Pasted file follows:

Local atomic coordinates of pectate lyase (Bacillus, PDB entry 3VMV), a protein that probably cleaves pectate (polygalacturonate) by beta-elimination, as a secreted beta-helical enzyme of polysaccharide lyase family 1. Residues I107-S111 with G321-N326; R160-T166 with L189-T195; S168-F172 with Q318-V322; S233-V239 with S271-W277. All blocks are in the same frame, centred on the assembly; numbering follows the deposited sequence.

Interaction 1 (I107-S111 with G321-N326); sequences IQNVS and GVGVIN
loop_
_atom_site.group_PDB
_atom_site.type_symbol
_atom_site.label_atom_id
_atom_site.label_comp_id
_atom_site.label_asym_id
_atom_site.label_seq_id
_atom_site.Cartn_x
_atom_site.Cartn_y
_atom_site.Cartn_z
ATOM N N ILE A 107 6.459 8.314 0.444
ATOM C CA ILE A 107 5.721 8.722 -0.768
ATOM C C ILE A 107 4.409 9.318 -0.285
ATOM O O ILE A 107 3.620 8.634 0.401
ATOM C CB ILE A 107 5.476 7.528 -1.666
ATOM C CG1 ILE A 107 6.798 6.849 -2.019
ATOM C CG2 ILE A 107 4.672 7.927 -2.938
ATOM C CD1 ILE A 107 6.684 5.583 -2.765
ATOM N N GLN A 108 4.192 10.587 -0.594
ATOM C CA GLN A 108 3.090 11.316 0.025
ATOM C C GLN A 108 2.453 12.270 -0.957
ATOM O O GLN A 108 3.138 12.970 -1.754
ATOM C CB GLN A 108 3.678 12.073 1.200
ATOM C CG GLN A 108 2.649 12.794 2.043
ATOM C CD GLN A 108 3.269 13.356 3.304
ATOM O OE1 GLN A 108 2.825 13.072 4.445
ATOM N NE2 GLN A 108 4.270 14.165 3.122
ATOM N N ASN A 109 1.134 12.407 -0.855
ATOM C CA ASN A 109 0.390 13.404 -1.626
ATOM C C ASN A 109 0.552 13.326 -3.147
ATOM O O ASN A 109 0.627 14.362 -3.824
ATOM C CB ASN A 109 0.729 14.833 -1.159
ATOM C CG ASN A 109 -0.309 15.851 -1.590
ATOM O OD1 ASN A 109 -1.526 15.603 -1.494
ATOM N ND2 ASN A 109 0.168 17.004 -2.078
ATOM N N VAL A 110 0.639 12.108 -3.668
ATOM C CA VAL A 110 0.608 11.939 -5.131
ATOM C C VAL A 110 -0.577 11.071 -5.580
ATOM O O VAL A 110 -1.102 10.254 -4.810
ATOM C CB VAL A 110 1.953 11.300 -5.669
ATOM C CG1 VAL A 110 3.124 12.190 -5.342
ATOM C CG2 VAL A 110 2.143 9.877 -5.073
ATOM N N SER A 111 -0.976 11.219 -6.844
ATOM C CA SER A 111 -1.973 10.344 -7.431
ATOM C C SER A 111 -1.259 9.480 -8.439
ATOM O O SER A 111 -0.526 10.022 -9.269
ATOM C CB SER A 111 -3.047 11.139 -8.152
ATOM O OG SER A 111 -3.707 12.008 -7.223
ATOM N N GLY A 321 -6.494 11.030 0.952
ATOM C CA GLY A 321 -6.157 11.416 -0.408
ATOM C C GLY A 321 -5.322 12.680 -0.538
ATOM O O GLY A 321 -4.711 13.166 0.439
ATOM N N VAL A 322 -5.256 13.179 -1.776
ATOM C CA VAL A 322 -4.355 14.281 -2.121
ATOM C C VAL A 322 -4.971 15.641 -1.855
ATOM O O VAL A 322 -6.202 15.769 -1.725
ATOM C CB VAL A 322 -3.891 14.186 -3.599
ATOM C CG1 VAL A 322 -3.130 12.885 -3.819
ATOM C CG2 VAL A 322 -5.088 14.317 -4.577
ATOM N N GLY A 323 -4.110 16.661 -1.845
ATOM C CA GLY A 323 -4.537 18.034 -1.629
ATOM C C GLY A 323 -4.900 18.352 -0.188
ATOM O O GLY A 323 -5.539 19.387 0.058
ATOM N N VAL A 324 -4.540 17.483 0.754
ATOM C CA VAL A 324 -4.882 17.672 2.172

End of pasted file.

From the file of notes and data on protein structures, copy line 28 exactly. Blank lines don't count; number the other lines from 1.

ATOM O OE1 GLN A 108 2.825 13.072 4.445